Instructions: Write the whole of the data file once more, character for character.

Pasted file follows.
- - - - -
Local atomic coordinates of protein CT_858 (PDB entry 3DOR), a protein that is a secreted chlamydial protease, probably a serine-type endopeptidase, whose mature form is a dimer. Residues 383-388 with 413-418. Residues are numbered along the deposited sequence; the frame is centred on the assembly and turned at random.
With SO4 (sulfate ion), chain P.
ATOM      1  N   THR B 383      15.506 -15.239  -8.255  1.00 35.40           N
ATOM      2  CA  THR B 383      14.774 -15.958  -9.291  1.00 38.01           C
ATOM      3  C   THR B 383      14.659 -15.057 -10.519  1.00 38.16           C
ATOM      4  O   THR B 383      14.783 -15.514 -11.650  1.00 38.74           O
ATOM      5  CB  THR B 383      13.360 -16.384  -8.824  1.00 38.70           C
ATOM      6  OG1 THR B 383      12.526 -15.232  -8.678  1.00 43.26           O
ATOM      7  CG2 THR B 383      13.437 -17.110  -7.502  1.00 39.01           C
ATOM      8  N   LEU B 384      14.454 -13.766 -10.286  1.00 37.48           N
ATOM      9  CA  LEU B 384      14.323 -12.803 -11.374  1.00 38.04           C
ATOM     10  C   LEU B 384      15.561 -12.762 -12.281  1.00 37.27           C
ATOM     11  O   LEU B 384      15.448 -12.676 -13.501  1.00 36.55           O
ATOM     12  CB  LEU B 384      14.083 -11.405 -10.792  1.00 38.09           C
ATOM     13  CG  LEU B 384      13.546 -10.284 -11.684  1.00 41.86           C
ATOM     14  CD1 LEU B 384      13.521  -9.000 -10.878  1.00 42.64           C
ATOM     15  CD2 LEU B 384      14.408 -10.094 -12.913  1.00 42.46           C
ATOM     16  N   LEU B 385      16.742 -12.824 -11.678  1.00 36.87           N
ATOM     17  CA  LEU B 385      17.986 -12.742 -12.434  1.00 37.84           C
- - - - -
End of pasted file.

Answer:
Local atomic coordinates of protein CT_858 (PDB entry 3DOR), a protein that is a secreted chlamydial protease, probably a serine-type endopeptidase, whose mature form is a dimer. Residues 383-388 with 413-418. Residues are numbered along the deposited sequence; the frame is centred on the assembly and turned at random.
With SO4 (sulfate ion), chain P.
ATOM      1  N   THR B 383      15.506 -15.239  -8.255  1.00 35.40           N
ATOM      2  CA  THR B 383      14.774 -15.958  -9.291  1.00 38.01           C
ATOM      3  C   THR B 383      14.659 -15.057 -10.519  1.00 38.16           C
ATOM      4  O   THR B 383      14.783 -15.514 -11.650  1.00 38.74           O
ATOM      5  CB  THR B 383      13.360 -16.384  -8.824  1.00 38.70           C
ATOM      6  OG1 THR B 383      12.526 -15.232  -8.678  1.00 43.26           O
ATOM      7  CG2 THR B 383      13.437 -17.110  -7.502  1.00 39.01           C
ATOM      8  N   LEU B 384      14.454 -13.766 -10.286  1.00 37.48           N
ATOM      9  CA  LEU B 384      14.323 -12.803 -11.374  1.00 38.04           C
ATOM     10  C   LEU B 384      15.561 -12.762 -12.281  1.00 37.27           C
ATOM     11  O   LEU B 384      15.448 -12.676 -13.501  1.00 36.55           O
ATOM     12  CB  LEU B 384      14.083 -11.405 -10.792  1.00 38.09           C
ATOM     13  CG  LEU B 384      13.546 -10.284 -11.684  1.00 41.86           C
ATOM     14  CD1 LEU B 384      13.521  -9.000 -10.878  1.00 42.64           C
ATOM     15  CD2 LEU B 384      14.408 -10.094 -12.913  1.00 42.46           C
ATOM     16  N   LEU B 385      16.742 -12.824 -11.678  1.00 36.87           N
ATOM     17  CA  LEU B 385      17.986 -12.742 -12.434  1.00 37.84           C